Knights are members of the Order of Chivalry. This simple statement represents what is for me the core of our whole role. We are servants of the Crown, bound by the Oath we swear. We are, in large part, the framework upon which our Society is built. We have privileges (a few), and responsibilities (many). We are envied by many, reviled by some, and watched by almost all. We are the public peers.

Knights are thrust (for the most part gladly) into the role of public peers by many things. Our regalia is the most easily noticed. Our title is the most easily recognized by the outsider. Our activities are generally highly visible. We are most clearly identified as the Crown's servants. I think that many of these things need redress to more evenly balance the perceived status of the Peerages (I do support the "three Orders of Knighthood" concept). Our public responsibilities are those which we share with the other peerages. We could all improve some portion of our public image.

Knights receive the accolade for having demonstrated "peer qualities" and being "masters" of fighting. We do not have clear definitions of either of those terms, which keeps us on a par with our sibling peers. We also have a merit badge list of things a candidate should know, or do, in order to become a Knight. If used as a guideline rather than a checklist I think this idea has merit, and might be well adopted by the other Orders. Unfortunately you sometimes see the "Oh. I danced once at Twelfth Night and played chess once at Crown. I'm all set" syndrome. The intent is to require a broad base of knowledge in order to become a peer of the realm. This is a good concept which could use some work in execution. Any ideas?

Peer qualities are more broadly defined. Chivalry. Courtesy. Honor. All are simple words with more interpretations than I can count. I think we can agree that courtesy should be omnipresent and is the due of every person. Beyond that I have seen that we have trouble specifically defining what any of these terms mean. I will give my simple definitions as a basis for discussion. Courtesy is the polite treatment of all people at all times. Specific forms are not the crucial part, attitude is. Honor is doing well everything to which you have agreed. Chivalry is a combination of these. All we need to do now is agree on what specific behaviors match these terms.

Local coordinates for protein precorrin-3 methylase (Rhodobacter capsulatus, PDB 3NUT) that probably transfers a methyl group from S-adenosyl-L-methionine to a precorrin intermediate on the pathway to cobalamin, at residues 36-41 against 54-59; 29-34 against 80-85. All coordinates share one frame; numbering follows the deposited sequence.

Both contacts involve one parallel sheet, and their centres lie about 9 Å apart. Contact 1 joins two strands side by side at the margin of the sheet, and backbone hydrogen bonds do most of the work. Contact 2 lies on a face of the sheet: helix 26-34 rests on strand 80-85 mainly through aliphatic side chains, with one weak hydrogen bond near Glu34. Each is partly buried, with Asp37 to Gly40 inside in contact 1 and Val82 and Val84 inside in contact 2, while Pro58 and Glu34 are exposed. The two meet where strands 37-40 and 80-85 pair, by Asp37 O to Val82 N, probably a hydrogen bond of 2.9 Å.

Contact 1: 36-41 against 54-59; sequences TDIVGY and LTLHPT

As peers our primary job is as exemplars. We should set the standard for behavior. It is not necessary to excel at every activity we try, but to be public about trying them. Encourage activity in your field(s) of interest. Be showy. Have banners and surcoats and pavilions and streamers and... Well, you get the idea. Remember that people ARE watching us. The way we represent ourselves, our Kingdom, and our Society will be noticed. Our position requires a higher standard of behavior, not entitles us to a lower one. Be who you could be in your dreams.

Fighting is our field of expertise. It is the thing which distinguishes us from our fellow Peers. The question is: "How good is good enough?" I feel that a knight should be a very skillful fighter, with a broad base of knowledge. We must also look at the way that skill is used and shared. Teaching is a fundamental part of the responsibility of peerage. The Society does not need Knights who can win at all costs. Drachenwald does not need us to defend Her shores (physically) from vile invaders or dastardly villains. We defend Her honor by being skillful, knowledgeable, and CHIVALROUS. Order of Chivalry, remember. I would be much more comfortable with a brother Knight who was a passable fighter but impeccably chivalrous than one who was unbeatable but barely tolerable. We are not Knights by force of arms, but by merit.

Finally, an aside or two to settle things and stir things. English grammar is sexist but no bias is intended by the use of masculine pronouns. Women are equally suited to this role. I personally have never understood the need for the Master of Arms, or the reason for only Knights swearing fealty. In Drachenwald we have a tradition of all Peers who wish to do so swearing fealty at Coronation. I think this is a good idea. All people who wish to be a Peer OF THE REALM should be willing to swear fealty to that realm. Oaths are to the Crown as a symbol, not the King and Queen as individuals. The only good reason I can think of for not swearing fealty is a moral or religious prohibition on swearing. We could surely find an easier way to work around this than a split Order (or three once the other orders join in). In stating this opinion I freely admit my ignorance involving this custom as I have never had close contact with a Master at Arms. If there are reasons I have missed please enlighten me.

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Copyright 2000 by Gregory R. Gagnon